Looking up to the sky

Rhythms written in the wood of tropical trees

Do tree rings mark the beating of the seasons over time, or is it more complicated than that?

The seasons turn, and temperate forests change. With spring the leaves flush out from the trees and fall in the autumn. As spring returns, trees grow another ring to carry sap up to the branches, and as autumn returns the tree returns to dormancy. With the next spring, the leaves and sap return and the cycle continues as an annual rhythm. But is this rhythm like a universal metronome, beating out the seasons, or is it more haphazard?

Tom De Mil and colleagues have been looking closely at the seasons and the rhythm of tropical trees. The specific trees are found in the Congo Basin. This rhythm has consequences for the tree rings, as Tom De Mil explained: “In extratropical (temperate) regions, one ring is mostly one year. In tropical regions, there is an annual drought, and this can give the formation of growth rings as well. Nevertheless, they are less clearly defined, and more challenging and interesting to get a climate signal from. Therefore additional traits (such as water transporting vessels, etc.), measured between the ring boundaries, should be further investigated. But we simply do not know when these trees actually start forming their wood during the season!”

Looking up to the sky
Trees of the Congo. Photo: Tom De Mil.

In the Congo, trees do not follow such predictable rhythms. The team found between-tree differences in green-up of 45 days, with trees flushing before and after the rainy season. There was also a lag between leaves arriving on branches and xylem growing. This lag was around two months, plus or minus three weeks.

“It is important both for measuring climate change in the past and thus to model responses in the future under different global change scenarios,” De Mil. But this isn’t simply about modelling the climate, De Mil also sees the importance for the trees themselves. “Tropical forests are pushed into unprecedented climatic conditions, and we need to know if they will still be able to grow or perform their function in the future.”

The research is based on De Mil’s PhD research: “I did my PhD (WoodLab Ghent University) on Congo Basin trees, this is thanks to the AfricaMuseum and the INERA RDCongo, where a team of both Congolese and Belgian researchers do forest ecology research. The Democratic Republic of Congo has the biggest share of the Congo Basin forest, and is still largely understudied.”

“Currently, Congolese researchers are working in UNESCO MAB biosphere reserves of Luki and Yangambi.”

“It has helped me a lot in my understanding of trees. Working in the Congo forest, with its low seasonality and its challenging tree rings, helped me to see how trees grow. Currently, I work at the Laboratory of Tree-Ring Research at the University of Arizona, which is a world-leading institute of tree-ring analysis, and home to the famous analysis of the Bristlecone pines, and my Congo experience somehow helps me to read rings more easily in temperate regions. It all seems much easier now!”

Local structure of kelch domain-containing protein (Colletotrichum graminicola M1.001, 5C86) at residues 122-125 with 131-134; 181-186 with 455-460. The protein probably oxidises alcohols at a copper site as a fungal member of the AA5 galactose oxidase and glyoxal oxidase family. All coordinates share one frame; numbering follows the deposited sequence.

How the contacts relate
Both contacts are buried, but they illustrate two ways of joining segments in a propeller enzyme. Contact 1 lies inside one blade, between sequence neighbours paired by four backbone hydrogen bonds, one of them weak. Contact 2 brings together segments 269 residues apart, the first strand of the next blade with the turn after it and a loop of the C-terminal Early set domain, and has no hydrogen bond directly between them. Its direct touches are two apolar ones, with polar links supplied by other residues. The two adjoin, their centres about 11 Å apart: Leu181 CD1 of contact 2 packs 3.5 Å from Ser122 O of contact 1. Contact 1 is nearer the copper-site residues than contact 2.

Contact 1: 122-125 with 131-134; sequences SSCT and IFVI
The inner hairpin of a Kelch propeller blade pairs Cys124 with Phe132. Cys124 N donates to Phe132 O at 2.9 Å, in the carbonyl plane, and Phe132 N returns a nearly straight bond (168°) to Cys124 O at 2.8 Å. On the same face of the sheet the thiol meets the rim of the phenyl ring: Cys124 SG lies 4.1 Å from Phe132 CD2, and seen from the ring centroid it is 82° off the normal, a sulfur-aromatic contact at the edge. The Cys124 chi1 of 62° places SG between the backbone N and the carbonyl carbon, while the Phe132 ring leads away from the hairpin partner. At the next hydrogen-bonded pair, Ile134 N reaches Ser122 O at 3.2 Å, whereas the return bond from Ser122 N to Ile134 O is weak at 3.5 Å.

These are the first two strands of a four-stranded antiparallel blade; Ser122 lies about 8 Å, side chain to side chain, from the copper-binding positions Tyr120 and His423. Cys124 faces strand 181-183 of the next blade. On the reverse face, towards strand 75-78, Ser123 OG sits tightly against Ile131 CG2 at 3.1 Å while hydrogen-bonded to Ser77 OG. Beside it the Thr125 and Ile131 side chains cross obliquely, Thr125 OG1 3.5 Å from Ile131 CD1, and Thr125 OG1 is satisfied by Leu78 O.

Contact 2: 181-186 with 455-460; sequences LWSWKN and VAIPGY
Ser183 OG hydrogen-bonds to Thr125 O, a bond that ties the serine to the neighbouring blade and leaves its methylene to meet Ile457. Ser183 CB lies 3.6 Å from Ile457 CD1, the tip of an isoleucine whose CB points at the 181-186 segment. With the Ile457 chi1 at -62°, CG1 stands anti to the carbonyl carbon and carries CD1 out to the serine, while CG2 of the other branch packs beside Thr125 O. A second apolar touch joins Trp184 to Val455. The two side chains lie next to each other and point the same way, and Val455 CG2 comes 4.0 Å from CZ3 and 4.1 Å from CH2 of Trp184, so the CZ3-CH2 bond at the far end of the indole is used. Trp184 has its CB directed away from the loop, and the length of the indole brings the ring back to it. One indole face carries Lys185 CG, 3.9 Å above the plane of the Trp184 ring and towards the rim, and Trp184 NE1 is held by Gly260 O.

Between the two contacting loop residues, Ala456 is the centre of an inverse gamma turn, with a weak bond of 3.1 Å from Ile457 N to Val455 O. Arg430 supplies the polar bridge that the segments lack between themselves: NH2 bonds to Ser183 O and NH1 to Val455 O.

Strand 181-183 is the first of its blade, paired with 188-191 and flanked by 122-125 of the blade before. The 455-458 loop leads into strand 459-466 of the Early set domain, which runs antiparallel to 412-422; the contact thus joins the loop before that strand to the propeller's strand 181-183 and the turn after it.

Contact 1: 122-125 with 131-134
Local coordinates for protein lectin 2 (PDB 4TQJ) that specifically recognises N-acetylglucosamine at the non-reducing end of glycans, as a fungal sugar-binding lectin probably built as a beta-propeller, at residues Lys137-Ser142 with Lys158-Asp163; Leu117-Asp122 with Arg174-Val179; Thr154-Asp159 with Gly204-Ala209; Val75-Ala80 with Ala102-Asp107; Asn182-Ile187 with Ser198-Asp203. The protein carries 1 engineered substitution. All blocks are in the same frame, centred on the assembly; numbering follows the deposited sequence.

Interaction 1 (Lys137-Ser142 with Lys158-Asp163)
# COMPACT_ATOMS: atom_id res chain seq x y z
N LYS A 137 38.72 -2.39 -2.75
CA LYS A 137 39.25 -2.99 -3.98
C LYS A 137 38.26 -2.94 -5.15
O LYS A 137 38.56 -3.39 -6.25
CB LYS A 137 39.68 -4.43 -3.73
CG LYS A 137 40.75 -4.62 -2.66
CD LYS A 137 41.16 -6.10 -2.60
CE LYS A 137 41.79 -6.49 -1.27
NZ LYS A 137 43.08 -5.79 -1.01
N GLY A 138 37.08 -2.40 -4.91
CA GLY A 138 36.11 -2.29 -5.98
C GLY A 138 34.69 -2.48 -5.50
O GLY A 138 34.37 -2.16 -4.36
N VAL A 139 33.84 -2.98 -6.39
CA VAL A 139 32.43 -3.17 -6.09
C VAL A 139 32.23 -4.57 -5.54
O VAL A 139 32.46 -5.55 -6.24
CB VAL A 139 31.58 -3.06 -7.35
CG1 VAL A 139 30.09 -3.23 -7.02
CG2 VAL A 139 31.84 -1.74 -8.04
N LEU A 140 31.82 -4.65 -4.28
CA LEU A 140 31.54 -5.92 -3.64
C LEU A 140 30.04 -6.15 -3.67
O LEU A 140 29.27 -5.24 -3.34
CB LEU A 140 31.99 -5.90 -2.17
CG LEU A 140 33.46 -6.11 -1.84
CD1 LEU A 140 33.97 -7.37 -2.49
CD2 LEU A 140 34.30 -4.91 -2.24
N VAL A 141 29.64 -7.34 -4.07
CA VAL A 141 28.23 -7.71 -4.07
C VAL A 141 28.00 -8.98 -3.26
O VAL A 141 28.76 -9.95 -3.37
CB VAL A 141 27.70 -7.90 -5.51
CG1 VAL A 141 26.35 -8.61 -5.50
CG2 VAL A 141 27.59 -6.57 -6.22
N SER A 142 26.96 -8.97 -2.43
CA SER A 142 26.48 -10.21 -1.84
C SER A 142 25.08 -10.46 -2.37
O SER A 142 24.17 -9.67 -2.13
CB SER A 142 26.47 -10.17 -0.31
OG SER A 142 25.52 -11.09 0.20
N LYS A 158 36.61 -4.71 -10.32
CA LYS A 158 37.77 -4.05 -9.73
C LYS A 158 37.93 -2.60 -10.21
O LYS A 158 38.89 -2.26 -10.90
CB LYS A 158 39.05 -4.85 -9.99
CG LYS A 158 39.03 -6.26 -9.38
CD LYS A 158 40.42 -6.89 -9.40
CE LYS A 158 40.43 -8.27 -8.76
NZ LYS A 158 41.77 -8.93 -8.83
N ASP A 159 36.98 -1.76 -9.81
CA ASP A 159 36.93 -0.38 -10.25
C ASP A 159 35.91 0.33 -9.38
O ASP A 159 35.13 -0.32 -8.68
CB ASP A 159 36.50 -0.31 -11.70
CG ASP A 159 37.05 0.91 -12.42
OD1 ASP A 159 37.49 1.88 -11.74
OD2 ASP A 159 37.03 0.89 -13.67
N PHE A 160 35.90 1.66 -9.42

I asked De Mil what he would say to encourage someone else to work in the region. He replied: “Basically, saying that you can work in the second biggest tropical forest in the world, and knowing that only a few researchers are studying trees in the DRC, should be enough as an encouragement! Moreover, there are excellent Congolese research teams, with highly qualified Congolese PhD researchers, that are open to collaboration at any time! Among the socio-economical and political struggles, we should not forget the forest in Congo. Given the enormous carbon stocks that the country currently holds, the services it provides for the people, and the threat of future non-beneficial climate scenarios and largescale logging in this country, all eyes should be on the Democratic Republic of the Congo!”

Research is needed on trees in the African rain forest, as their responses to seasons will impact how much carbon they can sequester. The same reactions will also tell us how resilient the trees are likely to be to rising temperatures.

De Mil said: “Unlike in Amazonia, only a little research on phenology is being done, but many projects are promising such as the COBECORE project, the African Phenology monitoring Network, and I installed several time-lapse cameras and dendrometers in the Congo Basin, both in the UNESCO Biosphere reserves of Luki, and Yangambi, both in the Democratic Republic of Congo.”

“But leaf phenology alone is not enough: we need to know exactly how much and when carbon is sequestered by these trees. Most of the carbon is sequestered in wood, so within the CIFOR FORETS project, colleagues at my department established a “true wood biology/Tree-Ring laboratory” at the heart of the Congo Basin.”

“Moreover the importance of old collections such as herbariums and xylariums, that are currently being digitized in projects such as HerbaXylaRedd, is another major improvement in the field.”

Putting together the mechanisms of how trees sprout leaves and grow rings will open new opportunities for research. De Mil concluded: “Once we have a clear view of rhythms present both in the leaves and in the wood of the trees, we will be able to predict their fate under future climate change. Also, we will be able to see how these trees reacted to the previous climate, centuries before we actually started measuring in the 19th Century with instruments.”

Alun Salt

Alun (he/him) is the Producer for Botany One. It's his job to keep the server running. He's not a botanist, but started running into them on a regular basis while working on writing modules for an Interdisciplinary Science course and, later, helping teach mathematics to Biologists. His degrees are in archaeology and ancient history.

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